Dragon Lady follow-up

LINK ROUND-UP:
The End of an Era: Toronto’s Dragon Lady Comics to Close in Early 2012
Igor Bonifacic, for BlogTO
Laura Godfrey, for the Torontoist
David Graham, for The Toronto Star
Bryan Munn, for Sequential Spiltink
Sue Carter Flinn, for Quill and Quire
Rich Johnston, for Bleeding Cool

UPDATE: Official closing date is February 1st (although manager Joe Kilmartin reports that the pull file customers should be able to get the product they ordered until Sunday, February 5th and they’ll be informed about how and where they can pick the items up directly for later that month.

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Rising rent and renovations (i.e. public works and street repairs).

That’s what hurt Dragon Lady in the long run, and it’s a problem facing many independent businesses in Toronto.

Renovations: for many years College Street was ripped up while repairs were made to to the streetcar line — that meant fewer cars driving by, no parking for them, and very little street traffic. Many businesses along the College Street West stretch were impacted negatively, including Dragon Lady.

Rent: recent changes in legislation have increased property taxes in the downtown core and those dramatic increases have resulted in building owners introducing unreasonable rent hikes. Dragon Lady’s rent was raised a whopping 25% last July, and the increase ate dramatically into their profit margin, ultimately it was this that was the deciding factor for owner John Biernat.

Rent increases only affected a few of the major GTA comic retailer storefronts. Stores like Silver Snail and Paradise Comics have benefited from also owning the buildings they operate out of, so their rents are not an issue (just the property tax hikes), although when Silver Snail moves to a new location this spring it will probably be renting space (unless they get financing to buy a building up front), but any arrangement they negotiate will take into account the rent and property tax increases.

The Beguiling is located in Mirvisch Village, and some of the rent is subsidized.

The only downtown Toronto store I can think of in a similar situation as Dragon Lady is One Million Comics, but they have a strong and diversified business (not only new comics, back issues and books, but also Anime/Manga and a large assortment of collectible statues and toys), and are also located on the subway line and right on Yonge Street. They have a regular, uninterrupted flow of automobile and foot traffic. One Million has not been mentioned by the various reports on the scene that have been popping up in the wake of the story we broke here at the JSA blog, but they are a successful comics retailer with a rental store front.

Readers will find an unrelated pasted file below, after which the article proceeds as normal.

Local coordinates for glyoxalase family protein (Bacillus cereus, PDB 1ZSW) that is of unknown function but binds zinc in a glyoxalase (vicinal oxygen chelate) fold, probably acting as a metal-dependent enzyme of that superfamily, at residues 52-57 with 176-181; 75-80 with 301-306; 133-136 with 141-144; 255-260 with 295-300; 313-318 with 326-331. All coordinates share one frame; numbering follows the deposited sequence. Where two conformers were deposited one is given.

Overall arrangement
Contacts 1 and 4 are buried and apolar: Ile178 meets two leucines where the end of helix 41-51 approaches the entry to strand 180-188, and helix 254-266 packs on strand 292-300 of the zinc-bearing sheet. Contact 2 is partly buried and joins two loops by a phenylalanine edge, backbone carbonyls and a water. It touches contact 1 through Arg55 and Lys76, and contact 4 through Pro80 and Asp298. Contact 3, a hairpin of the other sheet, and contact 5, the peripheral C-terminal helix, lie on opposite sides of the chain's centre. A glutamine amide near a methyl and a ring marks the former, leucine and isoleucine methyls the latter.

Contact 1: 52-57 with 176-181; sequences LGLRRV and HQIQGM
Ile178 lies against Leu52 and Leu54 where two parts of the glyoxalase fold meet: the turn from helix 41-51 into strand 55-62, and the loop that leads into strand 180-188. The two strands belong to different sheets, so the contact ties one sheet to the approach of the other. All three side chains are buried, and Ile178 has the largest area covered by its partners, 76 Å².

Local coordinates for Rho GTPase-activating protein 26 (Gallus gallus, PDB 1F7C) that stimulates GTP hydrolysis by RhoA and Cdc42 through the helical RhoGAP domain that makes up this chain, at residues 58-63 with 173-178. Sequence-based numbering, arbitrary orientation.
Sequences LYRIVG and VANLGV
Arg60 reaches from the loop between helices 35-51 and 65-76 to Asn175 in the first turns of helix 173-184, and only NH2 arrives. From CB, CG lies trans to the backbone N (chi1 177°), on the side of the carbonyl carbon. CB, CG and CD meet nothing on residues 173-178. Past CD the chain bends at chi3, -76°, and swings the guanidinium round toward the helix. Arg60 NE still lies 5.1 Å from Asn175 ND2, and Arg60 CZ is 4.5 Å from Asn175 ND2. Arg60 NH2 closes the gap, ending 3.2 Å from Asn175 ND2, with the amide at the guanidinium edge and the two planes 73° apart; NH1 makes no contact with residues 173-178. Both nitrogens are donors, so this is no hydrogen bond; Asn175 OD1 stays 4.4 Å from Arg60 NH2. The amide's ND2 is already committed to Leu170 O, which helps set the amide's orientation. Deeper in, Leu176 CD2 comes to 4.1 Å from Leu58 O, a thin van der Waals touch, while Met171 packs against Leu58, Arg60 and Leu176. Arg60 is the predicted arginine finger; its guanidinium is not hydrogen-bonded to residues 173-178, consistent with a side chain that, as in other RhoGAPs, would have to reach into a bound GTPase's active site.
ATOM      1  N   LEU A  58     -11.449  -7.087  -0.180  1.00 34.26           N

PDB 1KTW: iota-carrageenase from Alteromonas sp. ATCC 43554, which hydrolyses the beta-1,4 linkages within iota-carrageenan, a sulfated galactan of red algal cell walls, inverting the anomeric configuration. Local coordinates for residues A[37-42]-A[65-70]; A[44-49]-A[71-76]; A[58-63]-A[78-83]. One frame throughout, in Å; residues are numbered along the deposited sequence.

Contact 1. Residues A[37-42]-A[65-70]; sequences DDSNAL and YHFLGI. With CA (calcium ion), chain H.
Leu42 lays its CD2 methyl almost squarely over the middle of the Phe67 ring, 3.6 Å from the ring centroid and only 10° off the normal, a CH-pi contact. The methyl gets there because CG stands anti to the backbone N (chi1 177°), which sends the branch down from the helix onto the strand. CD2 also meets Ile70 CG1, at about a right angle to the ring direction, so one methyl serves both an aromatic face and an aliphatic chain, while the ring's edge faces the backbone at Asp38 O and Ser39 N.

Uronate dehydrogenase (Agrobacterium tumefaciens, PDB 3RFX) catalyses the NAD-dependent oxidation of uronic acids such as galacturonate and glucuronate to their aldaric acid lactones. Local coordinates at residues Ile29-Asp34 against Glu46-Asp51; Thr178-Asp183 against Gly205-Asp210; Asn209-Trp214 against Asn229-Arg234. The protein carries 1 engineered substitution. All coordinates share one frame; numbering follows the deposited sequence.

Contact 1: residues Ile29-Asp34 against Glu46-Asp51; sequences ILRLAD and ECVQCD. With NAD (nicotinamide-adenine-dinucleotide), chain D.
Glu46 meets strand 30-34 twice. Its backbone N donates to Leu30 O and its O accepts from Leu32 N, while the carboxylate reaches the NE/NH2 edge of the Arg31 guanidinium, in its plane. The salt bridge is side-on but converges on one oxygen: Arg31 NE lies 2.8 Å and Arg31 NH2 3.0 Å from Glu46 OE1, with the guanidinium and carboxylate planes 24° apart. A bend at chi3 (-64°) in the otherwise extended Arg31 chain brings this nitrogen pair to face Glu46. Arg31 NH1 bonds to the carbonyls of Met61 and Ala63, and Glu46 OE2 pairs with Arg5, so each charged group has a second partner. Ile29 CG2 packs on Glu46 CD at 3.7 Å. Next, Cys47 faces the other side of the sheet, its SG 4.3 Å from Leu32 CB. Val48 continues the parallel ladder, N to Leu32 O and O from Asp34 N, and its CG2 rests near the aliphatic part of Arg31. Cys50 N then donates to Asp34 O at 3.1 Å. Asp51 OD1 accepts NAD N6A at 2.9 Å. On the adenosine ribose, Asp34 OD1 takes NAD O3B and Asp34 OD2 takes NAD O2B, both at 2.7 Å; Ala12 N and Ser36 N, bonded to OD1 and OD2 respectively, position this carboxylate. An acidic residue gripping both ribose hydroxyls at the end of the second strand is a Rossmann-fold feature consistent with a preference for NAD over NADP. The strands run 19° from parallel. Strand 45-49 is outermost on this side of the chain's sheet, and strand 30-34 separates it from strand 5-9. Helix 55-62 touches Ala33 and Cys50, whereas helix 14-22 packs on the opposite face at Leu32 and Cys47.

It’s really unfortunate, as College Street West is really quite a strong hub for Toronto’s creative community. The Royal Academy of Illustration and Design studio (which includes Andy Belanger, Francis Manapul, Ramon Perez, Scott Hepburn, Willow Dawson, Marcus To, Ian Herring and joining in 2012 – Ken Lashley), as well as the Toronto Cartoonists Workshop (who feature Ty Templeton, Leonard Kirk, Eric Kim, Dave Ross, Dave Lapp and other creators as teachers) are both located within spitting distance of the Dragon Lady Comics location.

Today, there’s a Toronto Star article (link above) about the Dragon Lady (and Book Mart) closings with some quotes from me in it, but for the sake of clarity, here’s the full statement I gave reporter David Graham:

Comic book shops, like independent book and music stores, are outlets for members of our community to congregate and wax poetic, but they are also businesses that require our frequent support and a regular turnover of merchandise. Dragon Lady’s closing definitely affects most of us in the Toronto comics community because the store and the people that work there have had an impact on collectors, readers, creators and even other retailers for over 30 years.

I fondly remember going to the Queen Street location a lot when I was a teenager collecting back issues in the 1980’s, and it was just a few weeks ago that I was there chatting about industry changes with manager Joe Kilmartin, but Dragon Lady is representative of the type of retailer that has been most affected by the changes in comics reading and purchasing habits. Stores don’t sell back issues like they once did, and at Dragon Lady back issues were their main selling point. It looked like a store from 1982, not 2012.

Dragon Lady’s owner is a great guy and someone I’ve always respected, but he resisted adapting the store over the years to meet the needs of the customers and the recommendations of his staff, something that other Toronto comics retail outlets like the Silver Snail and The Beguiling continue to do successfully.


Kevin Boyd
is the current director and a co-founder of the Joe Shuster Awards for Canadian Comic Book Creators. He is also the Canadian Comic Book Guest and Comics Programming Coordinator for Fan Expo Canada, Fan Expo Vancouver and the Toronto ComiCon, and is an Overstreet Comic Book Price Guide Adviser.

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